If the civil uniform symbolized the new administra-tional structures of modern states early in the nineteenth century, by the end of the century the civil uniform was regarded as a sign of stultifying and overexpanding bureaucracies supporting conservative governments, which, as in the case of Germany, became increasingly militaristic. At the end of World War I, when the German empire and its local monarchies were abolished, most civil uniforms for state employees disappeared. The Weimar Republic regarded the civil uniforms as a symbol of an

Nazi Uniform Court
Royal English footmen in traditional uniform. Due to their proximity to their masters during travel, footmen traditionally wore uniforms of quality and decoration well above their court standing. © Tim Graham/Corbis. Reproduced by permission.

outdated authoritarian state. Although, a few decades later, the German Nazi regime indulged in impressive uniforms, it did not revive civil uniforms for state employees. Instead, mass organizations such as the labor service were established. These organizations were structured like military institutions, and employees dressed in uniforms closely reflecting military hierarchies.

After the two world wars, only law-enforcement sections of the government (police, immigration, or prison wards) as well as certain public services (postal services, railways, fire fighters, or foresters) continued to wear uniforms. In Germany, the devastating experience of two world wars that had been supported by widespread militarism triggered a pacifistic countermovement during the 1960s and 1970s that regarded state authority and its uniformed representatives with strong skepticism. Responding to a signature campaign initiated by a young policeman who wanted less military-like and identical modern uniforms for all of Germany, in 1973 the German fashion designer Heinz Oestergaard created a new green-beige police uniform, which, with certain changes, is still worn today. The modern design and friendly colors of Oestergaard's more casual-looking uniforms were intended to communicate a modern and democratic image of Germany.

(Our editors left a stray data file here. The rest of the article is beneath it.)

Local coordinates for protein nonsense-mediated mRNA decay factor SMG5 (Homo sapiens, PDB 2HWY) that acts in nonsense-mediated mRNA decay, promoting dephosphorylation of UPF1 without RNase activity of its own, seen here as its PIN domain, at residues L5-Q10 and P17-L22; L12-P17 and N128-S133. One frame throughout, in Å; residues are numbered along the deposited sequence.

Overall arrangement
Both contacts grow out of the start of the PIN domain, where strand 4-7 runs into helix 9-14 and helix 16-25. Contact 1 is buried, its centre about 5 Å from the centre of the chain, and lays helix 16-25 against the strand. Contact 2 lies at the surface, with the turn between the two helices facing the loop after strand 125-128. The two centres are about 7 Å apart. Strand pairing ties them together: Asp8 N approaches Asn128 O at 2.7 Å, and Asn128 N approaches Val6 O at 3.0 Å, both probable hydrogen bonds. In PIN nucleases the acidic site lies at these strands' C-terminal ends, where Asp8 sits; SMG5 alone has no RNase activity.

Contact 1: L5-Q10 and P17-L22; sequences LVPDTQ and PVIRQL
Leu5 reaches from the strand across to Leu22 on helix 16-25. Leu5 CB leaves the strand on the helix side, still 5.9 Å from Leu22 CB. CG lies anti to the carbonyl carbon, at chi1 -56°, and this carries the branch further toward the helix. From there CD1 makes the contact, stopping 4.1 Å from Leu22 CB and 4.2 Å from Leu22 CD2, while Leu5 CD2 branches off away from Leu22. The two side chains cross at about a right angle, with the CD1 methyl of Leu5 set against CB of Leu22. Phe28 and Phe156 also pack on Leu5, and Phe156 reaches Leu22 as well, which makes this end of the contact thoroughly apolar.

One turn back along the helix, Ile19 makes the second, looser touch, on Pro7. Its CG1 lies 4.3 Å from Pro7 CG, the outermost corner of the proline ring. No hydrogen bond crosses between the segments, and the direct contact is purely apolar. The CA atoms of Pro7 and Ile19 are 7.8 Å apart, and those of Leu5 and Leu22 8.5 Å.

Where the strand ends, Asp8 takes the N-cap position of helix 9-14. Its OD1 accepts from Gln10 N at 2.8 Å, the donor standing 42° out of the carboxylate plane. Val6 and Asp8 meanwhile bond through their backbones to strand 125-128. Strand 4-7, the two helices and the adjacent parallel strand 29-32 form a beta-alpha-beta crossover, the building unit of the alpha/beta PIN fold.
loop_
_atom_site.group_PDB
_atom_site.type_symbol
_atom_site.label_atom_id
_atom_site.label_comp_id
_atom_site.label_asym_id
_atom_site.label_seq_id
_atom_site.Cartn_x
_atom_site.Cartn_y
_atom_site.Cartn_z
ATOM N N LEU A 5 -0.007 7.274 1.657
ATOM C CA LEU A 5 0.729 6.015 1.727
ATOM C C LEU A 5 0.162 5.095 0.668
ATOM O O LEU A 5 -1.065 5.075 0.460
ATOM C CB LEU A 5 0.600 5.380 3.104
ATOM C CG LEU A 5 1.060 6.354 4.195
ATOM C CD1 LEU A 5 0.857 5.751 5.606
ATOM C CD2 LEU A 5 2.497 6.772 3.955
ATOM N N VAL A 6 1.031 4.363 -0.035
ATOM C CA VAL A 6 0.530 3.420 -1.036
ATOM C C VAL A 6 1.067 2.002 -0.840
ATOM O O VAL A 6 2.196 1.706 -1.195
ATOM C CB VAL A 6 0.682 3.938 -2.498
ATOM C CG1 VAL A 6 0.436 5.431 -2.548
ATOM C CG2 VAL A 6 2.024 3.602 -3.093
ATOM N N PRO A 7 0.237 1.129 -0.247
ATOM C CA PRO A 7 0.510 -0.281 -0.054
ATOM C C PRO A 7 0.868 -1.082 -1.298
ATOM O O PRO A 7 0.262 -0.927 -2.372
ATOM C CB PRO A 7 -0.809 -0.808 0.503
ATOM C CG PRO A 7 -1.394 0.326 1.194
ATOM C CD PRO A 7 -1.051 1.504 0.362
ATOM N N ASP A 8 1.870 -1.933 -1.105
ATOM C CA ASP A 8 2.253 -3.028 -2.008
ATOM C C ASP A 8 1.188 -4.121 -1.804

Some traditional civil uniforms continue to be worn today. Servants clad in sparkling livery still attend at European courts during important public occasions. Some European diplomats go on dressing in traditional richly embroidered state uniforms at formal occasions, such as New Year's receptions given by a head of state. Members of the Institut de France, the most elevated academic institution in France, still wear uniforms that were originally introduced in 1801 and are richly embroidered with olive branches in shades of green silk on black cloth. The academician's uniform is completed with a plumed two-cornered hat and a sword. Each generation tends to adapt the uniform's basic tailcoat to contemporary fashion. In 1981 Yves Saint-Laurent designed a modern version for Marguerite Yourcenar, who became a member that year.